Your observations concerning the manufacturers input into the technical formula and then their efforts to pass the costs of those rules onto the teams are very insightful and shine a light on one of the fundamental problems in Formula One today.

  14. There is an elephant in the room you are not mentioning Joe, namely that F1 is diminishing in public significance. From your own articles it is evident the sport is primarily reaching a core fan base and the wider public’s awareness and interest does not hold that much value to commercial enterprises any more, and you are not uninformed.

    Pay TV takes the sport out of the general public’s sphere of awareness. Simply put, BE and CVC are killing the goose that lays the golden eggs. Engine relevance or re-branding this or that may help, but really what the sport needs is greater popularity and this can only come through better publicity of and access to F1. Its about having and holding interest from vast numbers of people which always has commercial value. More cows and new bigger farms, not more ways to milk the existing cows on the existing farm and certainly not eating the existing cows… how hard is this to see?

    BE, CVC and The FIA are like a bunch of monkey stuck with a hand full of nuts in a small hole in a tree trunk! You would think that they could work out that letting go of the nuts is the answer and thus demonstrate more intelligence than a monkey! Let go of pay tv!

    Look at Google, lots of services that are free, Gmail, search engine, YouTube, etc etc. all for free. Money earnings? HUGE. They could buy F1 with their small change. Really when you think about it BE, CVC and the FIA are pathetic businesspeople.

      1. You don’t agree…
        That you are well informed on things F1?
        That F1 is becoming isolated the public at large?
        That pay tv is killing the sport?
        That Google makes money via providing free services?
        That my name is Freeman?

        1. I don’t agree with your judgement of “BE, CVC and the FIA being pathetic business people”
          I’m not sure what your criteria for “business people” is? BE certainly doesn’t seem to be “pathetic” to me in terms of business, I mean like anyone he’ll regret some things and kick himself for others, but at 80+ years old and sat on what he’s sat on it’s a fair return for a lifetimes work. I don’t know anything about CVC and I’m quite happy not to. Should the FIA be a business?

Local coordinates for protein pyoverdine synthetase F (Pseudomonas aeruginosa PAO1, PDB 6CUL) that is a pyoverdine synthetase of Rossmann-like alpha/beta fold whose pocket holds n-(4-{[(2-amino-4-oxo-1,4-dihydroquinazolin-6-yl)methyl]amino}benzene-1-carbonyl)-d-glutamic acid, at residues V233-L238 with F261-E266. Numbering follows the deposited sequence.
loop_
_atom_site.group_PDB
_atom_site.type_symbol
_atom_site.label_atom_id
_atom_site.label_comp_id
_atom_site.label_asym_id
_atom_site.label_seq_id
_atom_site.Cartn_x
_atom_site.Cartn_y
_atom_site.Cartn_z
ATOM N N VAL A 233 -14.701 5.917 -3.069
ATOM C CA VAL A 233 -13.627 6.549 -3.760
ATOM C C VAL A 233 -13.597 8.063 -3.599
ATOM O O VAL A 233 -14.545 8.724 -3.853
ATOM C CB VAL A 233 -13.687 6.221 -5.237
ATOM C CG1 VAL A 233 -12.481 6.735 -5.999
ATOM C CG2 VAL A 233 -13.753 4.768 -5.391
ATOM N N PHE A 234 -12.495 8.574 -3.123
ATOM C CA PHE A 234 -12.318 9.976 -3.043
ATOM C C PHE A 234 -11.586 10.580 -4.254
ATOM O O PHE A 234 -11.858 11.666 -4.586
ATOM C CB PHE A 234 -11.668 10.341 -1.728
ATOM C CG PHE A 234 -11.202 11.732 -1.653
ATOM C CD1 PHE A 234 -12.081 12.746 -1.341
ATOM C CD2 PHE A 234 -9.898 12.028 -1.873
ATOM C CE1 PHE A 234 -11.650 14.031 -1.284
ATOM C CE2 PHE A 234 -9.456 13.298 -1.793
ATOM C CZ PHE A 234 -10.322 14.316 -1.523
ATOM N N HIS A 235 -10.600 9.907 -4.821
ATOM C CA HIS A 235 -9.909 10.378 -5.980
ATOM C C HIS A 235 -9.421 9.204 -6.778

I’m sure you are quite right about additional revenue from Google & Co but how do you deal with the existing TV contracts? Surely it would undermine them right now. I don’t want to watch F1 on a bloody computer when I can watch it on a big screen?!
          F1 is not football. The positioning is not general public in my view, so why bleat on about Internet as a revenue stream so that the whole world can be as confused as we are about F1 races?

    1. Freeman, I think there’s a lot of sense to what you’re saying. The critical mass of FREE TV has turned the tide and is now in reverse. PAYTV is just another layer of expense to consume F1.

      1. Moreover, with smart TV becoming increasingly useful, one to watch is LG’s purchase of WebOS, which was what was left of Palm, HP kept their use for office kit like printer interfaces… WebOS is potentially a real deal, along with Android flavors on televisions… this is getting much better. Some Panasonic sets have really good pucks and even pointers… it’s getting there …. a Intel Edison, basically an1998 workstation spec computer size of a SD card, can be had for fifty bucks…

        F1 should be bought by someone wanting to use all this to break into the broadcast game, not bought by a incumbent.

        Nobody wants subsidy, or bundled channels, we want the straight price of F1 in a better organized system.

        I think i’d pay quite a bit more than Sky charge, stripping away the bundled stuff. I’m thinking of getting a Sky branded TV Now box, to pocket for weekends away, so I can have at least 720p broadcast for, I think it’s a tenner for the week or weekend. For a dedicated F1 channel, by channel I mean the works, a channel to which bloggers have access, podcasts are shown, and so on, i’ll pay more, say three hundred or so, of which fifty to split to additional content providers, a royalty to extra providers, publishers, anyone who can come in. I want a budget of five million at least as a kitty that independent writers and commentators can take a slice of, with minimum formality and no fuss. If they waste their chances, they waste their chances. A couple hundred grand pays for a simple short documentary shoot, or could do. Let them bring it on, get costs covered, and get a split of the royalty kitty right by proportion to the attention they get. Yes, a good podcast should pay thousands, that’s just a professional rate.